The Success of the First Canuck Viewing Party Could Pave the Way for More

On Sunday, May 12, the first official public watch party for a Vancouver Canucks game was held at Oak Meadows Park in Oakridge. Around 600 people traveled to the open greenspace to watch the Canucks beat the Edmonton Oilers 4 – 3. The game was projected on a big screen and Canuck fans watched it from the comfort of their camping chairs.

Photo by Aditya Chinchure on Unsplash

The atmosphere was lively but civilized. The only difference between this outdoor viewing party and the sports bars found at certain ice hockey stadiums was the lack of sports betting options. Luckily, there are plenty of sports betting sites that NHL fans can use to place bets while spectating at a public watch party. 

Looking for a premium sports wagering platform for the next NHL game? To help you compare the top ones, Neil Roarty has reviewed each major betting platform based on customer support, payment options, bonuses, and other factors. 

Following the success of this initial public viewing event, the Playoffs in the Park series continued with another successful event on Tuesday, May 14. Further viewings are scheduled for the remainder of the playoffs – which will go ahead regardless of the weather. 

The Stanley Cup is more popular than ever and the first round of the competition achieved a record rating of 9 million viewers, with a year-on-year increase of 11%. This growth in popularity would suggest there is a demand for premium viewing parties. 

Vancouver mayor, Ken Sim, stated that “this is just the start”, suggesting that outdoor public viewing parties are here to stay – should things remain civil. Sim was more apprehensive about the prospect of organized viewing parties just last month.

Vancouver, after all, doesn’t have the best track record when it comes to large-scale playoff events – especially concerning Stanley Cup games. The Canucks reached the finals both in 1994 and 2011. They lost on both occasions, which resulted in two major riots. 

In 1994, as soon as the Canucks lost to the New York Rangers, 70,000 disgruntled fans headed for downtown Vancouver. The riot broke out on Robson and Thurlow Street and continued right through the night into early morning. The damage caused was worth 1.1 million Canadian dollars.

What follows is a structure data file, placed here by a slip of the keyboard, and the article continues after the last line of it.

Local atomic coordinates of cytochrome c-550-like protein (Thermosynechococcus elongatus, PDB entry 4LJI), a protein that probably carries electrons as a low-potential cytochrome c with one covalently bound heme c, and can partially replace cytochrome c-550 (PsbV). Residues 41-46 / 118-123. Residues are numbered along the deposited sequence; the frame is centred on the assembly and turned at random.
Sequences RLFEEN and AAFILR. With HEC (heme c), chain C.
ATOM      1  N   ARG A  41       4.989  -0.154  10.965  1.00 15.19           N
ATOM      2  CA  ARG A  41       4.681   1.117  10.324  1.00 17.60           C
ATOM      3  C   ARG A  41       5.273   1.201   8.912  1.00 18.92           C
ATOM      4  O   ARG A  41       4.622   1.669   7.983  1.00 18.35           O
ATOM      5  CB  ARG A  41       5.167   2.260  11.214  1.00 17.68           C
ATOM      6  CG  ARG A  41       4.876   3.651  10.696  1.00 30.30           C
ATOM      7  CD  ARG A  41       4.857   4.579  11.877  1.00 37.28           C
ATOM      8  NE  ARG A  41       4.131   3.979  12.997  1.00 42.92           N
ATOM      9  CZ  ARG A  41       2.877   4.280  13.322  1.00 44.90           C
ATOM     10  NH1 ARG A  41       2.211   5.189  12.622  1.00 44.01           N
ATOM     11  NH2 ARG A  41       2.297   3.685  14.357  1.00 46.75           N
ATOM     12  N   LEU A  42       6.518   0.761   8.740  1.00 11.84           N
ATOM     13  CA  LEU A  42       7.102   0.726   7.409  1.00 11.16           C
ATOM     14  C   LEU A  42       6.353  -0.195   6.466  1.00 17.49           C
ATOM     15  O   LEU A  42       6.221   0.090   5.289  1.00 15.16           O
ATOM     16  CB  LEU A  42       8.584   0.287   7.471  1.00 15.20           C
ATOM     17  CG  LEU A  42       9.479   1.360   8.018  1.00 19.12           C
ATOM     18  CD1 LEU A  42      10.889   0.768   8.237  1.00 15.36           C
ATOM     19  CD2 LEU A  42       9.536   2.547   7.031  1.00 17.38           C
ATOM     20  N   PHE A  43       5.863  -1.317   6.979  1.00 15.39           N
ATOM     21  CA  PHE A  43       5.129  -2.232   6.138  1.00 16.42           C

This event was mirrored in 2011. In an attempt to avoid another riot, a fan zone was set up by city organizers. The police controlled entrances to this zone and alcohol was strictly prohibited. Unfortunately, as soon as the Boston Bruins beat the Canucks, a large-scale brawl broke out. 150 people were injured and 4 million Canadian dollars worth of damage was caused. 

As a result of these two significant riots, both Sim and the Vancouver Police Department are understandably against the idea of hosting major, city-centre spectator events. This is why Sim chose Oak Meadows Park as the venue for viewing parties this year, as it’s nearly seven kilometres outside downtown Vancouver. 

Still, a heavy police presence has been noted at each of the Playoffs in the Park events so far. This is to prevent the crowd from getting rowdy and also to assure the local residents that their neighbourhoods will remain riot-free. 

Oak Meadows Park has a capacity of 2,000, so could be used for more important games in the future. Should the Canucks advance to the third round during this tournament, Sim has suggested that an additional outdoor viewing experience can take place at the Pacific National Exhibition (PNE) fairgrounds. 

With a capacity of 7,000, not only will the PNE amphitheater allow more fans to spectate the game in a family-friendly way, but it will also spread out the fans across the city. The idea is to prevent tens of thousands of fans from gathering in the same place at the same time. Not only are smaller viewing parties easier for the police to control, but they also provide more intimate experiences for sports fans. 

Hopefully, 2024 will be remembered as the year that Vancouver proved that it can responsibly host outdoor spectating events for ice hockey.